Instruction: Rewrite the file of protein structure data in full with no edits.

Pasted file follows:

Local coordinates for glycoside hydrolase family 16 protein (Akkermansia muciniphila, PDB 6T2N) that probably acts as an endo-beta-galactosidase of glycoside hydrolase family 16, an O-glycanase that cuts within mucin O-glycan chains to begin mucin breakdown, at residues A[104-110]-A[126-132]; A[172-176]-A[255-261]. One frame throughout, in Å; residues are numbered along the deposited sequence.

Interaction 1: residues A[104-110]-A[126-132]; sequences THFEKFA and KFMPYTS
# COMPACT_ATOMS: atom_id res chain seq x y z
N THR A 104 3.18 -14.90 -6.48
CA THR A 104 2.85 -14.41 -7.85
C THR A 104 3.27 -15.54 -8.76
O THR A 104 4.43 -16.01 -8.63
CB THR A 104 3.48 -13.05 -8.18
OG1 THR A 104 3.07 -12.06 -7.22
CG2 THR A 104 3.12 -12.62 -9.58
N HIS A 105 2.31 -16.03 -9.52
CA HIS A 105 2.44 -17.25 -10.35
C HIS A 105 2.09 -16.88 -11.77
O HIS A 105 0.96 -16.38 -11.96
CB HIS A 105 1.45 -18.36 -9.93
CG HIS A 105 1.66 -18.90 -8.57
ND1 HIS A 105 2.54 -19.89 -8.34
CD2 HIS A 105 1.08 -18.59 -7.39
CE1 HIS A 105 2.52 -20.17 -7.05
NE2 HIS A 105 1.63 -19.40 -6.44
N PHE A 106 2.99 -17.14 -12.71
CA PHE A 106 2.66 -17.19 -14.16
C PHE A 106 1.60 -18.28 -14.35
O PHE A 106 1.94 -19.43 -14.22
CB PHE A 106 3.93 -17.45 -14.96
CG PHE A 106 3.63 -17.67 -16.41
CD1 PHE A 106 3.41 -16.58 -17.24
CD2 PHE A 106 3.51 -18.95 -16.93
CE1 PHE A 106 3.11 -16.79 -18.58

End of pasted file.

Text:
Local coordinates for glycoside hydrolase family 16 protein (Akkermansia muciniphila, PDB 6T2N) that probably acts as an endo-beta-galactosidase of glycoside hydrolase family 16, an O-glycanase that cuts within mucin O-glycan chains to begin mucin breakdown, at residues A[104-110]-A[126-132]; A[172-176]-A[255-261]. One frame throughout, in Å; residues are numbered along the deposited sequence.

Interaction 1: residues A[104-110]-A[126-132]; sequences THFEKFA and KFMPYTS
# COMPACT_ATOMS: atom_id res chain seq x y z
N THR A 104 3.18 -14.90 -6.48
CA THR A 104 2.85 -14.41 -7.85
C THR A 104 3.27 -15.54 -8.76
O THR A 104 4.43 -16.01 -8.63
CB THR A 104 3.48 -13.05 -8.18
OG1 THR A 104 3.07 -12.06 -7.22
CG2 THR A 104 3.12 -12.62 -9.58
N HIS A 105 2.31 -16.03 -9.52
CA HIS A 105 2.44 -17.25 -10.35
C HIS A 105 2.09 -16.88 -11.77
O HIS A 105 0.96 -16.38 -11.96
CB HIS A 105 1.45 -18.36 -9.93
CG HIS A 105 1.66 -18.90 -8.57
ND1 HIS A 105 2.54 -19.89 -8.34
CD2 HIS A 105 1.08 -18.59 -7.39
CE1 HIS A 105 2.52 -20.17 -7.05
NE2 HIS A 105 1.63 -19.40 -6.44
N PHE A 106 2.99 -17.14 -12.71
CA PHE A 106 2.66 -17.19 -14.16
C PHE A 106 1.60 -18.28 -14.35
O PHE A 106 1.94 -19.43 -14.22
CB PHE A 106 3.93 -17.45 -14.96
CG PHE A 106 3.63 -17.67 -16.41
CD1 PHE A 106 3.41 -16.58 -17.24
CD2 PHE A 106 3.51 -18.95 -16.93
CE1 PHE A 106 3.11 -16.79 -18.58